“I assume this meeting is not going to be about being nice or getting along. Do you agree?”
It was late in the day. I was tired. My throat was sore. My body ached. My head was pounding. If a contentious subject was to come up, I knew it would be difficult to be politically correct. “Sure. Given how I feel, I can guarantee that I will be candid, direct, and probably blunt.”
“Good. I like meetings that way.”
“Really? So do I.”
I had no idea where this introduction was going to take us. The next comment introduced me to what would follow.
“In our last conversation, I did not come away thinking that you understood the context of where this technology platform first in the payments process. If you understand, be patient with me. I want to walk you through the specifics of how we interface with the clearing system.”
I thought I understood but I was willing to let a candid conversation unfold. The next few pages were rather basic yet I could see that we were building a solid foundation for the discussion to follow.
Far too often, I find myself thinking that I have to be correct. I am not talking about facts. I am talking about politically correct, superficial agreement, and a façade. In many situations, social gatherings as a good example, I know this is helpful. Easy conversations are usually more enjoyable. They can be a good first step. I do know that they are never the last if one wants to make progress.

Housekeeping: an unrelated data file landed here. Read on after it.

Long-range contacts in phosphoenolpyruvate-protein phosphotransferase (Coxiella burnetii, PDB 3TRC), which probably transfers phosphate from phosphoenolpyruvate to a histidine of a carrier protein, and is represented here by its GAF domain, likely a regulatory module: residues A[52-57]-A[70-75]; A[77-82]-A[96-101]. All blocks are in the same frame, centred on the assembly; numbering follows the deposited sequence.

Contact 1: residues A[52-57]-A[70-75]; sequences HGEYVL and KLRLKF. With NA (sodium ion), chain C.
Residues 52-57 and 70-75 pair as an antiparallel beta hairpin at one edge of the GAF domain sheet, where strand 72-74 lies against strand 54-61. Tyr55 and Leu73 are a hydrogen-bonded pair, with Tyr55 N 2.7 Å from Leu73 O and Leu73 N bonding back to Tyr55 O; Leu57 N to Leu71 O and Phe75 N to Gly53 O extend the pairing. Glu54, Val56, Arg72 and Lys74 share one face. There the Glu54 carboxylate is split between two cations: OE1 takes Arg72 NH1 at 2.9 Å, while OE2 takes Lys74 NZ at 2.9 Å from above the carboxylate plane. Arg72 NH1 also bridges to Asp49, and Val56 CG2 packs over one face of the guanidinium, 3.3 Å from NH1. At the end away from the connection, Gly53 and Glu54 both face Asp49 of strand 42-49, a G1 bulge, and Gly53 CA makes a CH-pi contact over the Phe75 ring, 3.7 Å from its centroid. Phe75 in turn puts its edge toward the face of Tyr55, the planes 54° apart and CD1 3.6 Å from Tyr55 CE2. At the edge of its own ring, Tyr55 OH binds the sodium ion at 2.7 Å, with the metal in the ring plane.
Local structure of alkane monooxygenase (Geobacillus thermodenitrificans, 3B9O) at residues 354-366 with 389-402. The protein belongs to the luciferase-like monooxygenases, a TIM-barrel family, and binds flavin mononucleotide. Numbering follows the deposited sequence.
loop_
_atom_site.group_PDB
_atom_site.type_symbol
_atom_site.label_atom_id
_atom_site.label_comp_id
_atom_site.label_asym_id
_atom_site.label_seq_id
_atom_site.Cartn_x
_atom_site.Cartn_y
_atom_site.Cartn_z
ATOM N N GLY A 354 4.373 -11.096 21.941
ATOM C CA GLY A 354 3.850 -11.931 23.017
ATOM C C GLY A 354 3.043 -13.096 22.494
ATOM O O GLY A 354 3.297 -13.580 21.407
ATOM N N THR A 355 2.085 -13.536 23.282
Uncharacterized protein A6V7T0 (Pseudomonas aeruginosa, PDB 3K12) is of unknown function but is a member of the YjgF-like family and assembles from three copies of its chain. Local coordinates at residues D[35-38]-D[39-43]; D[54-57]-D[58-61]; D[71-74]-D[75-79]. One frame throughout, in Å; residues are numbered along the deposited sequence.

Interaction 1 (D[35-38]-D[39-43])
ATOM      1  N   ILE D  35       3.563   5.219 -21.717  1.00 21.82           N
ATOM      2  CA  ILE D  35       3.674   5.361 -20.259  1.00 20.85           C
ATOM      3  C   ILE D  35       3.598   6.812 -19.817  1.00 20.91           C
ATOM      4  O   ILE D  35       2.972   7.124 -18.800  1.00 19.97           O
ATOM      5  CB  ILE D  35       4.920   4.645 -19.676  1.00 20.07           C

History is filled with wise men and women speaking with candor. What follows is not always positive. In one situation, “Paul shot back, ‘God will slap you down! What a fake you are! You sit there and judge me by the Law and then break the Law by ordering me slapped around!’” (Acts 23.3) If anything positive was going to come out of the situation, truth needed a seat at the table. Even with it, nothing was guaranteed.
Today will have new conversations requiring candor.